Album Review: Belle and Sebastian, 'Girls in Peacetime Want to Dance'

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Belle and Sebastian 'Girls in Peacetime Want to Da
Belle and Sebastian, 'Girls in Peacetime Want to Dance' (© 2015 Matador Records.)

The recording process for Belle and Sebastian's newest music was chronicled extensively via the band's social media accounts, namely Instagram, though several intriguing tidbits were leaked out via Twitter. Lead vocalist Stuart Murdoch teased a question to his followers in November 2013; it provided a fascinating insight into the way artists prepare their work for release.

Murdoch asked, via a series of tweets:

"Ok, a straw poll, next belle and sebastian recordings, assuming you give a sh*t: would you prefer.. a) A solid 12 or 13 track lp, a serious attempt at our best 'work', b) Two punchy little sweet 10 trackers that come out 6 months apart, or.. c) A series of four or so EPs, four or five tracks each, that come out sporadically and may or may not be shaped into an LP later."

One fan immediately added "d) A sprawling double album," which Murdoch rebuffed by indicating that such an effort would be "very difficult to pull off."

After Murdoch sent these tweets into the ether, a full year passed before the announcement of Belle and Sebastian's new full-length album, Girls in Peacetime Want to Dance. It has become apparent that the band aimed for Option A, with mixed results, yet also managed to have their cake and eat it too, by subtly engaging in Option C as well, in a parallel-universe version of the record. Belle and Sebastian are blessed with a fanbase that will gleefully plunge down the rabbit hole of sequencing, preferences, hierarchies, and record-collector minutiae; I'll do my best to stick to the task at hand, which is reviewing the new record for our Album of the Week.

The most immediately noticeable aspect of Girls in Peacetime Want to Dance is the last word of said title, as an overriding genre: dance. Aficionados will note instances of the dancier sound sprinkled across the rest of band's work, but there seems to have been a real, concerted effort by the band to significantly shake up their core sound in a more upbeat fashion to reflect their live performances. Lead single, "The Party Line", particularly shimmers with a dance-floor thump, and tracks like "The Power of Three" and "Enter Sylvia Plath" further utilize tricks like synthesizers and disco rhythms. What's surprising, then, is that for all the focus placed on the album's dance tracks, the rest of the material wanders off in other stylistic directions. Sometimes these transitions work smoothly, while others are jarring to the point of being disruptive to the record's flow.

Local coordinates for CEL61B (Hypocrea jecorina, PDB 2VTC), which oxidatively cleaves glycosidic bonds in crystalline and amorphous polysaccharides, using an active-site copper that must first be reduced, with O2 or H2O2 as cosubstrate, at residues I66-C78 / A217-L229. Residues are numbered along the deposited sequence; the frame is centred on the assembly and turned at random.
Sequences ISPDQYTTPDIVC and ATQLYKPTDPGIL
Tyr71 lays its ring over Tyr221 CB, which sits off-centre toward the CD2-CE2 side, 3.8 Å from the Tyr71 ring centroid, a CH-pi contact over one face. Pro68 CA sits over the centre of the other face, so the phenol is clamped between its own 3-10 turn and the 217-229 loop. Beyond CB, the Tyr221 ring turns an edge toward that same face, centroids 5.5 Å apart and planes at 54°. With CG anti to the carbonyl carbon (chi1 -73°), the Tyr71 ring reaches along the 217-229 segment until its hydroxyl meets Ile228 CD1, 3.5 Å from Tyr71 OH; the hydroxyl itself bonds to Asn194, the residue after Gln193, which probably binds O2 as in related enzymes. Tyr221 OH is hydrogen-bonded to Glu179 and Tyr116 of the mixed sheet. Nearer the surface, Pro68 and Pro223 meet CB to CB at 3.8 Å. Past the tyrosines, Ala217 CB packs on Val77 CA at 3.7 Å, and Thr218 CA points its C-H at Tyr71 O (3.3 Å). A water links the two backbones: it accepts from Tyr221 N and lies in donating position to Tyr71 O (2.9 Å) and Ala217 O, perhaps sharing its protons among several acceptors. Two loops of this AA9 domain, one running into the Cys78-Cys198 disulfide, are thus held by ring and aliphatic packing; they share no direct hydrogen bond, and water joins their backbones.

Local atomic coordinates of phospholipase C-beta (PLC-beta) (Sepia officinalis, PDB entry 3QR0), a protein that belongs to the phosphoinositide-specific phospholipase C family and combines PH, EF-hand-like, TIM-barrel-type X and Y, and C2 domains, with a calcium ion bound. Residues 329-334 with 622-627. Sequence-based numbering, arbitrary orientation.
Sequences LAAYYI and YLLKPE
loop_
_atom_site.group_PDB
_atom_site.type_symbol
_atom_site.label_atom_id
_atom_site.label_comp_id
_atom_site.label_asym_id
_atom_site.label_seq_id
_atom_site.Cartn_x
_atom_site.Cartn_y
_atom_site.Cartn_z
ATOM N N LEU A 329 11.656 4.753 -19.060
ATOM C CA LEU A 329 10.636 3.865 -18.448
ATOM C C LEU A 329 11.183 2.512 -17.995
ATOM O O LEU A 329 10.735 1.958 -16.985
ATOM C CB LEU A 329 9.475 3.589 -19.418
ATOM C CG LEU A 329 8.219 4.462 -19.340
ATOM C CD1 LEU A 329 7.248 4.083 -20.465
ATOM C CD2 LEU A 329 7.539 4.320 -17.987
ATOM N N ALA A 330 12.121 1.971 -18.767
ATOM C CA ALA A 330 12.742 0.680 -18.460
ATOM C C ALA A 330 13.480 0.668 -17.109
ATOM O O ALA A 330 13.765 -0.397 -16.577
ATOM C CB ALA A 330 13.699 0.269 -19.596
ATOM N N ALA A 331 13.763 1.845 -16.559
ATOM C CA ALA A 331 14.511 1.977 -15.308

The first two songs on the album are among Belle and Sebastian's very best: the sentimental, uplifting "Nobody's Empire" and the wry, scolding "Allie," the latter of which is particularly packed with Murdoch one-liners that will fill many a social-media bio. After the "classic" sound of the first two songs, we get two dance songs, then a sumptuous string ballad "The Cat with the Cream" (one of several tracks on the album featuring Minnesota's own Laurel String Quartet).

The rest of the record more or less alternates between up-tempo dance songs and various assorted styles; each song is pleasant on its own, but in terms of flow, the album struggles to jell, and actually starts to feel on the long side by the end (it's a 61-minute album, the band's longest by 12 minutes or so). Some songs could have benefited from pruning, while others might have benefitted from better placement on the record.

One such instance of the latter is "The Book of You," appearing after meandering, seven-minute "Play for Today" but before the slow goodbye of album closer "Today (This Army's for Peace)." It feels a bit buried, a song that only the hardcore fans will really notice, which is a pity, as "The Book of You" is, of all things, the best New Pornographers tribute recorded by any band to date, with its booming drums, three-part vocals, and wiggly guitars and organs.

It truly feels that Belle and Sebastian made their best effort to make their best 'work' to date, by incorporating many unique sounds into a collection that would stand as a band's opus. Ultimately, I'm not convinced it works as such, though each song boasts its own set of virtues. Girls in Peacetime Want to Dance is another strong collection of songs from one of the world's strongest bands; the only diminished area of strength is as an album per se. If only there were another format by which to appreciate it …

(This section of the Album of the Week review is now complete. If you want to take the red pill and dive deeper into the world of Belle and Sebastian fandom, by all means, please keep reading.)